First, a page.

Bishop Kevin W. Vann, a director on the board of Cross International Catholic Outreach, at a recent meeting with Pope Benedict. world, and we have used that method in special cases — to help the victims of natural disasters, for example,” he said. “It only represents a small part of our overall ministry, but it can be a very important benefit in those special cases.”

October 21, 2011 |  catholic news heraldI



U.S. Catholics “Spark A Miracle” — Ultimately Blessing Families On Other Side Of The Globe In the stifling heat of a Mozambique summer dawn, the shrill cry of a hungry baby startles the young man from his dreamless sleep. It is still dark outside the flimsy hut, and his body screams for more sleep. But there are hungry children who will soon awaken, and he needs to prepare what little food is available. Suppressing the momentary temptation to escape from the overwhelming responsibility of this new day, he takes the baby a rusty cup half-filled with the last of the milk. He still grieves the loss of the baby’s mother, and wishes she were here to help him. It isn’t a selfish wish. At age 14, Camal Tila only wants what any young teenager in Mozambique would crave — a few less responsibilities, more time with his friends in the village and a decent education, the starting point for greater opportunities in his life. He wasn’t yet ready for this role of head of household to his younger siblings. Camal Tila, whose own father, mother and three younger siblings all died of AIDS within the last six years, now cares for 12 younger siblings and child relatives, including his baby sister. Hardly beyond childhood himself, Camal must now struggle to keep the family intact and alive. His dreams of independence and a family of his own fade with each passing day, leaving him to pray for a miracle and some small beacon of hope. “Tragically, Camal’s heartbreaking story is repeated across much of Africa, where AIDS is decimating the population in many countries — and we are determined to help as many of these poor orphans as possible,” explained Jim Cavnar, president of Cross International Catholic Outreach, one of the nation’s leading relief ministries to the poor. “Thankfully, it’s possible for us to make a difference. Serving as a tool in God’s hands, we can help answer the prayers of these children — spark a miracle, if you will, on their behalf.” As Cavnar explains it, the “miracle” came to the Tila family through the generosity of American Catholics who responded to Cross’ plea for help in diocesan newspapers and on Christian radio. “We explained the plight of the children and the contributions we received enabled us to partner with a Catholic orphan-care ministry in Mozambique called Reencontro. Among other things, the support allowed us to build a safe, concrete block house for Camal and his family, and to supply food and medical care to meet their basic human needs,” Cavnar said. “Providing mentoring and building simple houses to keep orphan families together is just one of several creative solutions that Reencontro has employed since its inception in 1988, when a devout Catholic woman, Olinda Mugabe, was compelled by a love of Christ to do what she could for the orphans in Mozambique. She and her group are a treasure and a blessing to the poor, and it’s our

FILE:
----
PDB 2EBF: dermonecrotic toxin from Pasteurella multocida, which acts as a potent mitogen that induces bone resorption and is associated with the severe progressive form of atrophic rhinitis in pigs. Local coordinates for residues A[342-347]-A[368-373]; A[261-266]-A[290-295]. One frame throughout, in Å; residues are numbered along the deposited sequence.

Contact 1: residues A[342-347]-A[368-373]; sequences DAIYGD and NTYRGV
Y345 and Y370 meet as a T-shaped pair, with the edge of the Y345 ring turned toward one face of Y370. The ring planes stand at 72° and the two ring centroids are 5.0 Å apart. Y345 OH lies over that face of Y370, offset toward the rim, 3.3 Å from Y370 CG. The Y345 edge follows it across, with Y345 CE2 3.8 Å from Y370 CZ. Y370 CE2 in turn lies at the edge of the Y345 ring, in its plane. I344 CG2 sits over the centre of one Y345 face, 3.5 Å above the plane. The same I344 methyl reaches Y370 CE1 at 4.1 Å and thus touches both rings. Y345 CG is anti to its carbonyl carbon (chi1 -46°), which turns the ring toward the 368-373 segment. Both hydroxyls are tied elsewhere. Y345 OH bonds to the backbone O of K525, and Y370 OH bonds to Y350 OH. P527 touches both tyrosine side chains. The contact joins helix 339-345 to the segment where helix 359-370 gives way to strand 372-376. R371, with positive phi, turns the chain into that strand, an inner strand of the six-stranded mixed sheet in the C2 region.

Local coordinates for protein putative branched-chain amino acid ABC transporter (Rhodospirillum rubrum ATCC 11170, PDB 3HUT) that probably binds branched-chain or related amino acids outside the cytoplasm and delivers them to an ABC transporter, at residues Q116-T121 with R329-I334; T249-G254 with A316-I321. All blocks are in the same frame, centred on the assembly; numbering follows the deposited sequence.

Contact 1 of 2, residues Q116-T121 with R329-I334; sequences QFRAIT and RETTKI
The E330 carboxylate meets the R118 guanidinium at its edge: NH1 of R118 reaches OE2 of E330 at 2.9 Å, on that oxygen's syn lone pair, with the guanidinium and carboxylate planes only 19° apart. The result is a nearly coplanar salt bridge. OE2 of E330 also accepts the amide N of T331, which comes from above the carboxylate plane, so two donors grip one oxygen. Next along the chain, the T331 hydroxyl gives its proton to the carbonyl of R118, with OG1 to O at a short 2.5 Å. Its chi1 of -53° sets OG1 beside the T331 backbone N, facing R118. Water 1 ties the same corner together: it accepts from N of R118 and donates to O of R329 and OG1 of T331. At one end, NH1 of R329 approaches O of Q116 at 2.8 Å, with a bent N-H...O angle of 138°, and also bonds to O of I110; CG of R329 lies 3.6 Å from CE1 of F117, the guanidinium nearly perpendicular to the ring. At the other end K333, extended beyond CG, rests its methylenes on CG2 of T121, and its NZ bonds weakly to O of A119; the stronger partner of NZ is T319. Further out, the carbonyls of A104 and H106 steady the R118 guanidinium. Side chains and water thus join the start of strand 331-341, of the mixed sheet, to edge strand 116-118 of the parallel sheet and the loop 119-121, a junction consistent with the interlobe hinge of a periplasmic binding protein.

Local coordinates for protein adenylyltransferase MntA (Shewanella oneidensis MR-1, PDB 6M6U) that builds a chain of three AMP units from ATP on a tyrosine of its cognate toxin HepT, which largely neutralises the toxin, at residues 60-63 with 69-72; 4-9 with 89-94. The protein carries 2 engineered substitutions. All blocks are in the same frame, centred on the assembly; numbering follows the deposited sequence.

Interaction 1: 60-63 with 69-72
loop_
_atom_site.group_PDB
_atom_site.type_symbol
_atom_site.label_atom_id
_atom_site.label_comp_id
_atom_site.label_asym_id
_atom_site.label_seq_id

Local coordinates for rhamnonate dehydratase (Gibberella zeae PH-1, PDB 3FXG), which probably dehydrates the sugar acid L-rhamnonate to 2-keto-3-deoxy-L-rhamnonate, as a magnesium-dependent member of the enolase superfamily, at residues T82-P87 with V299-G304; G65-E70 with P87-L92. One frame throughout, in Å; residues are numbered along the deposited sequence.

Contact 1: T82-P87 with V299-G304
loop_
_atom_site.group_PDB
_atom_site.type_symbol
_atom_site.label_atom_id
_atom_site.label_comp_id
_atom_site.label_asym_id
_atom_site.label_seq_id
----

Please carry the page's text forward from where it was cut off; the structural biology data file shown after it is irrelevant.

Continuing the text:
Camal (above) is just one of thousands of orphans who have been helped by Cross. The orphan housing program is particuarly effective — it allows entire families of orphans to stay together. privilege to help them with their outreach.” Describing the support provided by Cross as “help” is an understatement. When the ministry first encountered Reencontro, it served 600 to 700 children. The support from Cross has allowed the group to expand its capacity significantly in a few short years — it now is a lifeline to more than 7,000 children like Camal. For this, Cavnar again credits the many American Catholics who make up the Cross family of benefactors. “You could say that Cross International Catholic Outreach is one of God’s funnels. He pours resources through us to help the poorest and neediest people on earth. The orphan crisis in Africa staggers our imagination and at times almost defies belief. But we remember that this is God’s work and we are simply His channel. So we continue to do everything we can with the gifts God gives us,” he says. “Seeing things this way also helps us to keep the correct perspective on our work. Helping just one orphan family may not seem like a world-changing accomplishment to a skeptic... but we know Camal Tila and his brother and sisters. We know that the help they received changed their world forever, and we can celebrate that human triumph.” Ultimately, the goals of Cross International are to further expand its outreach to AIDS orphans through other partnering ministries and to avoid putting these children in institutions if at all possible. As Cavnar explains, “keeping orphans in their own culture and in the homes of relatives or family friends is really the best option, and most Christian ministries are committed to that strategy. That’s why we give a priority to supporting organizations that integrate orphaned